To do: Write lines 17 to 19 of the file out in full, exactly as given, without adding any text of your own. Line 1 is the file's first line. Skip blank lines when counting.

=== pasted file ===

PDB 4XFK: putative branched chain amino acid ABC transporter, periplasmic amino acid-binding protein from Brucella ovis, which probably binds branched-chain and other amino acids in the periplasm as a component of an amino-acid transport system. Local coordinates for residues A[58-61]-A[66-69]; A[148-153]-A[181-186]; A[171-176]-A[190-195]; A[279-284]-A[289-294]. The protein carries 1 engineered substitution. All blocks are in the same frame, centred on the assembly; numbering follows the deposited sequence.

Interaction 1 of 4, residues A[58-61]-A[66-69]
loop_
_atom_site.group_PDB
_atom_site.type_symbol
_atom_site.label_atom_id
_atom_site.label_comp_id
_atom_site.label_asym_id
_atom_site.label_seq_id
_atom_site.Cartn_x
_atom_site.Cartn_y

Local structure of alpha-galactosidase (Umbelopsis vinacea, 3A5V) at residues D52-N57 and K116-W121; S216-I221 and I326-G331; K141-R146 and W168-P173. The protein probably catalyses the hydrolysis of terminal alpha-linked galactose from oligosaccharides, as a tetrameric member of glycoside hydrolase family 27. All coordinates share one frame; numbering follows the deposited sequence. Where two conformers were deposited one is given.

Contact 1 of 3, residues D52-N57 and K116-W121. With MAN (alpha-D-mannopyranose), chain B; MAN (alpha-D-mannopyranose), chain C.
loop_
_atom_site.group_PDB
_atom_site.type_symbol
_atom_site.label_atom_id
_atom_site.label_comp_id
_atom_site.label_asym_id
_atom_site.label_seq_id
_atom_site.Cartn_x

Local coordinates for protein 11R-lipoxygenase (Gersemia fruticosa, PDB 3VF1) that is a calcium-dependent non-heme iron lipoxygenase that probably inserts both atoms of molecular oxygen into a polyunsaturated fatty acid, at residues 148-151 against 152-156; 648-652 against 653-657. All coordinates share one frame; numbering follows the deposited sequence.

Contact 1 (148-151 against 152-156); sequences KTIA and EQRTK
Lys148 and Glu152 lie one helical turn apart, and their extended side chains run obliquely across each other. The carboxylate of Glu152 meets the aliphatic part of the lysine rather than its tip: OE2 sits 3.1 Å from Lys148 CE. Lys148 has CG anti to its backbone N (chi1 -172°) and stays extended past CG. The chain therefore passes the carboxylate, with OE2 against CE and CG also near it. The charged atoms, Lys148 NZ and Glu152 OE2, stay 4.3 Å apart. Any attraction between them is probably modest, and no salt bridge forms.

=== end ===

_atom_site.label_atom_id
_atom_site.label_comp_id
_atom_site.label_asym_id